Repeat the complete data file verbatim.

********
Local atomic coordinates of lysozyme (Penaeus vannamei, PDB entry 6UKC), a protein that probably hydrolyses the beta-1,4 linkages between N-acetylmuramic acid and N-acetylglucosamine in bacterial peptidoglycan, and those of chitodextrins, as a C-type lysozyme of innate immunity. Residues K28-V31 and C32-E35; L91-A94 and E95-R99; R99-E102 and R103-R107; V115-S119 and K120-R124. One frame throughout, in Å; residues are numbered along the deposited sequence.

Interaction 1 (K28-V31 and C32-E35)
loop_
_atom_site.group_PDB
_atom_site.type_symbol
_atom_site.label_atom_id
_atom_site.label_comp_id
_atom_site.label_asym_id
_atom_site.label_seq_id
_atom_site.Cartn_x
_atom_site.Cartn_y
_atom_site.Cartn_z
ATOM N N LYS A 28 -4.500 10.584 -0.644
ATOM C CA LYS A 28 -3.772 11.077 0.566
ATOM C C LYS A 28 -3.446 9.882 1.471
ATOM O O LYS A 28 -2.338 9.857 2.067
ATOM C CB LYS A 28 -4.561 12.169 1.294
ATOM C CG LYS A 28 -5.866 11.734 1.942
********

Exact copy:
Local atomic coordinates of lysozyme (Penaeus vannamei, PDB entry 6UKC), a protein that probably hydrolyses the beta-1,4 linkages between N-acetylmuramic acid and N-acetylglucosamine in bacterial peptidoglycan, and those of chitodextrins, as a C-type lysozyme of innate immunity. Residues K28-V31 and C32-E35; L91-A94 and E95-R99; R99-E102 and R103-R107; V115-S119 and K120-R124. One frame throughout, in Å; residues are numbered along the deposited sequence.

Interaction 1 (K28-V31 and C32-E35)
loop_
_atom_site.group_PDB
_atom_site.type_symbol
_atom_site.label_atom_id
_atom_site.label_comp_id
_atom_site.label_asym_id
_atom_site.label_seq_id
_atom_site.Cartn_x
_atom_site.Cartn_y
_atom_site.Cartn_z
ATOM N N LYS A 28 -4.500 10.584 -0.644
ATOM C CA LYS A 28 -3.772 11.077 0.566
ATOM C C LYS A 28 -3.446 9.882 1.471
ATOM O O LYS A 28 -2.338 9.857 2.067
ATOM C CB LYS A 28 -4.561 12.169 1.294
ATOM C CG LYS A 28 -5.866 11.734 1.942